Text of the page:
Rich Russell started running toward the smoking towers, then stopped.
A supervising dispatcher for the New York City Fire Department, Russell realized he'd left his portable radio and badge in his department-issue Ford sedan. He grabbed both.
Then something else occurred to him. He found a piece of paper and blue marker and penned a message to his wife, Barbara.
I love you with all of my heart. Take care of the kids.
He left the note and his wallet in the trunk and started running south on West Street.
Shortly thereafter in Queens, Barbara Russell watched her television with horror as the World Trade Center towers fell in a crush of steel and debris. The mother of three knew that her husband had rushed to the scene, and she began to prepare herself for the possibility that he wouldn't be coming home.
Rich Russell did come home that night and went back to work the next day. But months later, Barbara convinced her husband to accept what both of them knew: We need to leave the city we love to start a new life for the family we love more.
So they did what so many New Yorkers have done before them — they moved to Spring Hill.
Rich Russell, 42, is now an emergency management specialist for the Hernando County Sheriff's Office. Ten years later, the emotions from the 9/11 terrorist attacks are still raw. Some days he finds himself crying in the shower, and he rarely tells the story. He keeps repeating the sentiment he has been telling himself for a decade:
"As powerful of an experience as it was for me and my family, it was minute compared to what others did," he said last week. "It was hard on me, but it wasn't the end of my life."
• • •
A native of Queens and the youngest of six children, Russell grew up in the Broad Channel volunteer fire station, where his dad served as a fire chief for 23 years.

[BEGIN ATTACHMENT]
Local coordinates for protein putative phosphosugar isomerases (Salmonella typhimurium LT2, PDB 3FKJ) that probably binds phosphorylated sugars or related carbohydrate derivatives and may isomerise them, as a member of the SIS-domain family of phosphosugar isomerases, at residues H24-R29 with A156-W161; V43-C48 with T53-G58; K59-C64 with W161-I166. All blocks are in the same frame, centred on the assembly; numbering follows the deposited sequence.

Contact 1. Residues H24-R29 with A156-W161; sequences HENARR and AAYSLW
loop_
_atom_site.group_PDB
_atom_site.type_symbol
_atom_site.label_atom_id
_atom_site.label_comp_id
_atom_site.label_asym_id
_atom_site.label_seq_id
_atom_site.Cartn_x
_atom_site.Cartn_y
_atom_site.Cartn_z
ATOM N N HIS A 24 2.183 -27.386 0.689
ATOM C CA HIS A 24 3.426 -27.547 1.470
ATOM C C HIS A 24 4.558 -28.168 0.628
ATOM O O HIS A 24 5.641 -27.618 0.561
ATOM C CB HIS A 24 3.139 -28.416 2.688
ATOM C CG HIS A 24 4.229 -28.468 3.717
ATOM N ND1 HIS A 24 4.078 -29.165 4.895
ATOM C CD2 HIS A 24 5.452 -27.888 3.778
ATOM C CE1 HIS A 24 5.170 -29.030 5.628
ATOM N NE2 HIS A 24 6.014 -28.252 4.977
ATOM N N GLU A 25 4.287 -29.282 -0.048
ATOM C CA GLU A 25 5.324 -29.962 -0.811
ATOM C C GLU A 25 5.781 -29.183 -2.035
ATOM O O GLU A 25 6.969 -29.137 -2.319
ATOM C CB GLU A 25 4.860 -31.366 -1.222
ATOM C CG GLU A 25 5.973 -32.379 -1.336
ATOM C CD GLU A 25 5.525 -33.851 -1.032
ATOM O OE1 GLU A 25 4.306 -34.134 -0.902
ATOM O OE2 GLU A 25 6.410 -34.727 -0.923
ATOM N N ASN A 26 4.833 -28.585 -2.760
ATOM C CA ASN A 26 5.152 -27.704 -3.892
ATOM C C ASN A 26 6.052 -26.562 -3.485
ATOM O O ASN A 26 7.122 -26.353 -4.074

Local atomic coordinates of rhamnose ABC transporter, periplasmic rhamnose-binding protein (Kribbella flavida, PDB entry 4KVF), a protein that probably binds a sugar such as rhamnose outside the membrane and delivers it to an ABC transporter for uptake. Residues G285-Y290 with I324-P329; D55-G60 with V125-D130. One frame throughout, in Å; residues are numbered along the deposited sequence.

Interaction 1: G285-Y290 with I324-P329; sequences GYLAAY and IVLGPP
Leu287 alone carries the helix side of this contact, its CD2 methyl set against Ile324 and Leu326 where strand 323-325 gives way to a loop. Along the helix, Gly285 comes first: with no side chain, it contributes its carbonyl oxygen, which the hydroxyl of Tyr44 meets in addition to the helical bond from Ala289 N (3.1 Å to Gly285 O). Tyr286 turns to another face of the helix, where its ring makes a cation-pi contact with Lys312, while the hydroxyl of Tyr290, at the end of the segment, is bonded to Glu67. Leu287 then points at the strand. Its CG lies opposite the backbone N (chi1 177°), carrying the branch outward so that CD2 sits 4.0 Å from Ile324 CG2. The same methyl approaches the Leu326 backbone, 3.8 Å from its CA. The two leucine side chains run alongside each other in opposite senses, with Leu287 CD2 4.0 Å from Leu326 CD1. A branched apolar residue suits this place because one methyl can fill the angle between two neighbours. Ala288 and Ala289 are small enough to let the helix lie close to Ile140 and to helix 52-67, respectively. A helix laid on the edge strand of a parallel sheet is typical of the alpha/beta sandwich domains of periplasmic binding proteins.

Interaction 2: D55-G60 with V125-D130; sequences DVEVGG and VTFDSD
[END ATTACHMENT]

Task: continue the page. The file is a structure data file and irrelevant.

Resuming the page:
Russell moved to St. Petersburg with his parents when they retired. He graduated from St. Petersburg High and promptly moved back to New York.
"I thought I was missing something," he said.
He was working for the Broad Channel department on Feb. 26, 1993, when a truck bomb exploded in a parking garage under the Trade Center's north tower. Russell, 23 at the time, pulled dozens of people out of the building that day, including a man buried in the basement who died in his arms.
The day of the Trade Center bombing was supposed to be his first date with Barbara Hunt. She saw Russell more than once on television as she watched live news coverage of the bombing with her father on Long Island.
"That's the guy I'm going out with tonight," she recalls telling her father. "Dad said, 'I don't think he's going to show up,' and he did."
Instead of going out, though, she cooked them dinner at her house. They got engaged six weeks later and married that December.
Barbara had to get used to sharing her husband with his duties as a first responder. They had plans to party with friends on their first New Year's Eve as a married couple, but when the clock struck midnight, Barbara found herself sitting in the car while Rich worked a house fire.
By 1995, Russell was ready to start a family and took a dispatcher job with the city fire department. By fall of 2001, the Russells had a 6-year-old daughter and two young sons.